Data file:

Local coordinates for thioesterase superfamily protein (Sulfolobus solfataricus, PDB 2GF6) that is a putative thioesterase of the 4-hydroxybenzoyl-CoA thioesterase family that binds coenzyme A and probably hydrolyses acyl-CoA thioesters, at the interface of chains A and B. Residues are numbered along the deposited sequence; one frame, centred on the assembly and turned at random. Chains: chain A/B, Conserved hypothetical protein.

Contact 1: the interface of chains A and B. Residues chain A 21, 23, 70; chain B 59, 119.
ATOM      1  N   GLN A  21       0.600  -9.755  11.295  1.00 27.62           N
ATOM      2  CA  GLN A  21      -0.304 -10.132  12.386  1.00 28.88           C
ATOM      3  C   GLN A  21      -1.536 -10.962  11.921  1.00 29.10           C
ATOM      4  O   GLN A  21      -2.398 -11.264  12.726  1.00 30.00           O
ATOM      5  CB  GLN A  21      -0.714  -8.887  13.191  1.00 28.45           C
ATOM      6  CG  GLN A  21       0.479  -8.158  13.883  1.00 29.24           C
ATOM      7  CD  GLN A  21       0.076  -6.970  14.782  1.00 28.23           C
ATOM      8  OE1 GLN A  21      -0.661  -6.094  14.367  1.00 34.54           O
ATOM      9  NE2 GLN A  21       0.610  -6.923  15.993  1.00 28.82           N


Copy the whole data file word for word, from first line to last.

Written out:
Local coordinates for thioesterase superfamily protein (Sulfolobus solfataricus, PDB 2GF6) that is a putative thioesterase of the 4-hydroxybenzoyl-CoA thioesterase family that binds coenzyme A and probably hydrolyses acyl-CoA thioesters, at the interface of chains A and B. Residues are numbered along the deposited sequence; one frame, centred on the assembly and turned at random. Chains: chain A/B, Conserved hypothetical protein.

Contact 1: the interface of chains A and B. Residues chain A 21, 23, 70; chain B 59, 119.
ATOM      1  N   GLN A  21       0.600  -9.755  11.295  1.00 27.62           N
ATOM      2  CA  GLN A  21      -0.304 -10.132  12.386  1.00 28.88           C
ATOM      3  C   GLN A  21      -1.536 -10.962  11.921  1.00 29.10           C
ATOM      4  O   GLN A  21      -2.398 -11.264  12.726  1.00 30.00           O
ATOM      5  CB  GLN A  21      -0.714  -8.887  13.191  1.00 28.45           C
ATOM      6  CG  GLN A  21       0.479  -8.158  13.883  1.00 29.24           C
ATOM      7  CD  GLN A  21       0.076  -6.970  14.782  1.00 28.23           C
ATOM      8  OE1 GLN A  21      -0.661  -6.094  14.367  1.00 34.54           O
ATOM      9  NE2 GLN A  21       0.610  -6.923  15.993  1.00 28.82           N